John B. (215)
Friday August 31, 2012, 9:46 pm
Thanks Michael for the link to the CBC article. A very interesting read. Read and noted.
 

John S. (304)
Saturday September 1, 2012, 3:45 am
Thanks.
 

Roger Garin-michaud (62)
Saturday September 1, 2012, 4:17 pm
noted thanks !
 

Kimberly McMahen (25)
Sunday September 2, 2012, 9:00 am
Well, technically and evolutionary speaking, don't we all feed on our relatives?
 

paul m. (93)
Sunday September 2, 2012, 9:18 am


Thanks
 

paula eaton (30)
Sunday September 2, 2012, 10:37 am
Intetesting.
 

Sue Matheson (71)
Sunday September 2, 2012, 10:39 am
not surprising. thanks.
 

Tal H. (8)
Sunday September 2, 2012, 5:18 pm
Thanks for the info! Not surprised at what a carnivore will eat :P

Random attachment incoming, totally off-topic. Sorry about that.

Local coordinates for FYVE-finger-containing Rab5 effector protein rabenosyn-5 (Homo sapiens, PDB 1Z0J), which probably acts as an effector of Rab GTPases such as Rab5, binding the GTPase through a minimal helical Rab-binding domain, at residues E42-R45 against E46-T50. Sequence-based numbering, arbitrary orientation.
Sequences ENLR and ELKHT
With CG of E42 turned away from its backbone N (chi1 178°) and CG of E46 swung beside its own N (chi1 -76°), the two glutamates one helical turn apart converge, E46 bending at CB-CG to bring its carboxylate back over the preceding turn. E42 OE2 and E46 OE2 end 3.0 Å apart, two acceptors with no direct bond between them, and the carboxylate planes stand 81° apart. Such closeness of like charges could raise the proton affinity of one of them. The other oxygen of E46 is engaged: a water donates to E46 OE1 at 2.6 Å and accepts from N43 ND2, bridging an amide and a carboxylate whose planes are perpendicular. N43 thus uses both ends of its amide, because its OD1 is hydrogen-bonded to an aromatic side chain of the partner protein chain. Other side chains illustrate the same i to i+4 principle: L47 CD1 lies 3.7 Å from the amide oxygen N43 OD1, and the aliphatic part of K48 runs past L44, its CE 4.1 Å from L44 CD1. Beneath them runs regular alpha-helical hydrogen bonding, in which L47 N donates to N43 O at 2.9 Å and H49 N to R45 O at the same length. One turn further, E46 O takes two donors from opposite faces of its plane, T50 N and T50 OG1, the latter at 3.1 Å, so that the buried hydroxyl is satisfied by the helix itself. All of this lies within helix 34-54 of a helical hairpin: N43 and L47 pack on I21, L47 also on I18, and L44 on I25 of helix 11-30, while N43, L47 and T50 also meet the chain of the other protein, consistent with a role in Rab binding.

Muriel Servaege (47)
Monday September 3, 2012, 3:00 pm
TY Michael. Interesting article.
 

Crystal C. (7)
Tuesday September 4, 2012, 5:31 am
Noted. That's so cool! I love learning about dinosaurs, so this was the perfect thing for me to read. I always have trouble reading their names though (haha, they are long, and complex). I wasn't too surprised at what he ate, just more surprised at the dinosaur that ate it. Thanks for this interesting article. It was fun to read, and find out more.
 

David Menard (43)
Tuesday September 4, 2012, 9:54 am
Not surprised. Just like the way 1% preys on the 99% history repeats
 

Phillipa W. (199)
Tuesday September 4, 2012, 11:58 am
thanks.
 

Robert O. (12)
Tuesday September 4, 2012, 9:51 pm
Very interesting. Thanks Michael.
 

Sergio Padilla (62)
Sunday September 9, 2012, 4:57 pm
Thank you, interesting!
 

Reuben Ng (1)
Monday September 10, 2012, 4:34 am
interesting
 
Or, log in with your
Facebook account:
Please add your comment: (plain text only please. Allowable HTML: <a>)

Track Comments: Notify me with a personal message when other people comment on this story


Loading Noted By...Please Wait

 

 
Content and comments expressed here are the opinions of Care2 users and not necessarily that of Care2.com or its affiliates.